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Rainbow cichlid

Discussion in 'General Dwarf Cichlids' started by Anders247, Feb 9, 2017.

  1. Anders247

    Anders247 Member

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    OK, so I'm getting pestered by this one user on another forum that rainbow cichlids are 'schooling fish'.
    I have kept my rainbow cichlid alone for two years and he has never exhibited any signs of being lonely or going nuts like a real schooling fish, a zebra danio for instance, did when I had one alone (the rest died).

    What are you opinions on this?

    I also want to throw this in there: http://digitalcommons.unl.edu/cgi/viewcontent.cgi?article=1034&context=ichthynicar
    Look at page 18, and read the whole thing. In 'Territoriality' it states that they give up breeding and start being territorial towards one another. On page 30, it says this: 'The schooling behavior of the adults can be related to the need for high vagility. Say we are trying to disperse a species to isolated habitats. If we disperse them as individuals, each individual has a certain probabilty of arriving in a suitable habitat. But the probability of two individuals arriving in the same habitat will be lower, and the probability that the two animals are of the opposite sex will be lower still. However, if we disperse our organisms in randomly composed groups of six individuals each, the probability of a pair being present given they arrive in a suitable habitat will be 1 - (1/2)6, a high probability indeed. I doubt that the function of the schooling behavior of the adults is to reduce the chances of predation, as the average group size observed (5-6) would be too small to be effective, although the 'selfish herd' model would fit the fry nicely (HAMILTON 1971).'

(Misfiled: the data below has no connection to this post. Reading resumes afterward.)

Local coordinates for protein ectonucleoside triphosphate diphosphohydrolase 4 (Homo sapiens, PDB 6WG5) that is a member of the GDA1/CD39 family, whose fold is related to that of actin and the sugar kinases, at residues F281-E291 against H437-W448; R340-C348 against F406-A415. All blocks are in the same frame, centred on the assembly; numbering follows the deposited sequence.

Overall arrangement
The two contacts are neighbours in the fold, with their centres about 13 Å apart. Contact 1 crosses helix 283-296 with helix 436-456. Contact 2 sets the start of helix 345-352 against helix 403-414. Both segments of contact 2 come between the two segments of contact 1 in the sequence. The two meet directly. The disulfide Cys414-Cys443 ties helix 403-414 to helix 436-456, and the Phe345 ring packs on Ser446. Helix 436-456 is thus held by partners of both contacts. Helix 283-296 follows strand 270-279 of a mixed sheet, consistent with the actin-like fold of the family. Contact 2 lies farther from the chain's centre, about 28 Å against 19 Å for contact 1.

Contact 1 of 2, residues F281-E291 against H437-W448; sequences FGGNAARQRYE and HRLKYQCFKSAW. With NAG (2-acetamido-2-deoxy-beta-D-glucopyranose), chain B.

What are your opinions?
  2. abrooks12376

    abrooks12376 Active Member

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    I mean.. they'd probably be better off with a mate at the very least. In an appropriate sized aquarium I can't see a group of 20 mixed sex being a bad deal. It's not like a solitary fish like a betta or gourami or anything. Theyre certainly not a schooling fish though.

    Sent from my SAMSUNG-SM-G891A using Tapatalk
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  3. Anders247

    Anders247 Member

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    Yeah, that's what I have been saying to him, but he constantly says they 'have to be in groups' because they're 'schooling fish'.
    I think they are fine in groups, just don't have to be.
  4. Mike Wise

    Mike Wise Moderator Staff Member 5 Year Member

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    Mine lived happily as singles and pair for many years. I used them to eat snails that proliferated in grow-out tanks once I removed the juveniles. They are not a true schooling fish.
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  5. gerald

    gerald Well-Known Member 5 Year Member

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    Many kinds of fish form loose groups in their wild habitat, especially where predators are present, but don't do it much in aquariums. Bluegill sunfish are a good example.
    Mbkemp, abrooks12376 and Anders247 like this.

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